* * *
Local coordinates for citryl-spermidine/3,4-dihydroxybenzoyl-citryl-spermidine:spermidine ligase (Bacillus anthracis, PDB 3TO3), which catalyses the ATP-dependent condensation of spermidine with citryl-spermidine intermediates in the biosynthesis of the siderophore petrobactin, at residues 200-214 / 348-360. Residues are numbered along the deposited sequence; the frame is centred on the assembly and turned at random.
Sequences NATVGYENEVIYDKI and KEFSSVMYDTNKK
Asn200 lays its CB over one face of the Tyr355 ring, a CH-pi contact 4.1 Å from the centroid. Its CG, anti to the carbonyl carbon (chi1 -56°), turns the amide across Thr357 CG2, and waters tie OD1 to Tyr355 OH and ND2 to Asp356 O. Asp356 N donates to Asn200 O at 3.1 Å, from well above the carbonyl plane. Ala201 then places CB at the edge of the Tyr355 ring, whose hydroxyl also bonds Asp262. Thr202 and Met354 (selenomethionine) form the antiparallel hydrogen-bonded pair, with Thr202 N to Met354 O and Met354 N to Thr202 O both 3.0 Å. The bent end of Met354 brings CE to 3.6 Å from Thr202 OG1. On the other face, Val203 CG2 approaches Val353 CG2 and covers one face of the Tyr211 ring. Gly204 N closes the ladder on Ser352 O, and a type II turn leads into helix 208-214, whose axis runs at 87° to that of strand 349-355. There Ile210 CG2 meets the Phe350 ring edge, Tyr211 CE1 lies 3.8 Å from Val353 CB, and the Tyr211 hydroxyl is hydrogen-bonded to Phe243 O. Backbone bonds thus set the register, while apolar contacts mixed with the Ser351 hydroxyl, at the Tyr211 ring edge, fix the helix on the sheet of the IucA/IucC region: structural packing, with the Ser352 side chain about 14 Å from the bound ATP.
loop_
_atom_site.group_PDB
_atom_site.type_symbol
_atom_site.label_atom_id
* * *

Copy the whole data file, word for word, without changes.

Local coordinates for citryl-spermidine/3,4-dihydroxybenzoyl-citryl-spermidine:spermidine ligase (Bacillus anthracis, PDB 3TO3), which catalyses the ATP-dependent condensation of spermidine with citryl-spermidine intermediates in the biosynthesis of the siderophore petrobactin, at residues 200-214 / 348-360. Residues are numbered along the deposited sequence; the frame is centred on the assembly and turned at random.
Sequences NATVGYENEVIYDKI and KEFSSVMYDTNKK
Asn200 lays its CB over one face of the Tyr355 ring, a CH-pi contact 4.1 Å from the centroid. Its CG, anti to the carbonyl carbon (chi1 -56°), turns the amide across Thr357 CG2, and waters tie OD1 to Tyr355 OH and ND2 to Asp356 O. Asp356 N donates to Asn200 O at 3.1 Å, from well above the carbonyl plane. Ala201 then places CB at the edge of the Tyr355 ring, whose hydroxyl also bonds Asp262. Thr202 and Met354 (selenomethionine) form the antiparallel hydrogen-bonded pair, with Thr202 N to Met354 O and Met354 N to Thr202 O both 3.0 Å. The bent end of Met354 brings CE to 3.6 Å from Thr202 OG1. On the other face, Val203 CG2 approaches Val353 CG2 and covers one face of the Tyr211 ring. Gly204 N closes the ladder on Ser352 O, and a type II turn leads into helix 208-214, whose axis runs at 87° to that of strand 349-355. There Ile210 CG2 meets the Phe350 ring edge, Tyr211 CE1 lies 3.8 Å from Val353 CB, and the Tyr211 hydroxyl is hydrogen-bonded to Phe243 O. Backbone bonds thus set the register, while apolar contacts mixed with the Ser351 hydroxyl, at the Tyr211 ring edge, fix the helix on the sheet of the IucA/IucC region: structural packing, with the Ser352 side chain about 14 Å from the bound ATP.
loop_
_atom_site.group_PDB
_atom_site.type_symbol
_atom_site.label_atom_id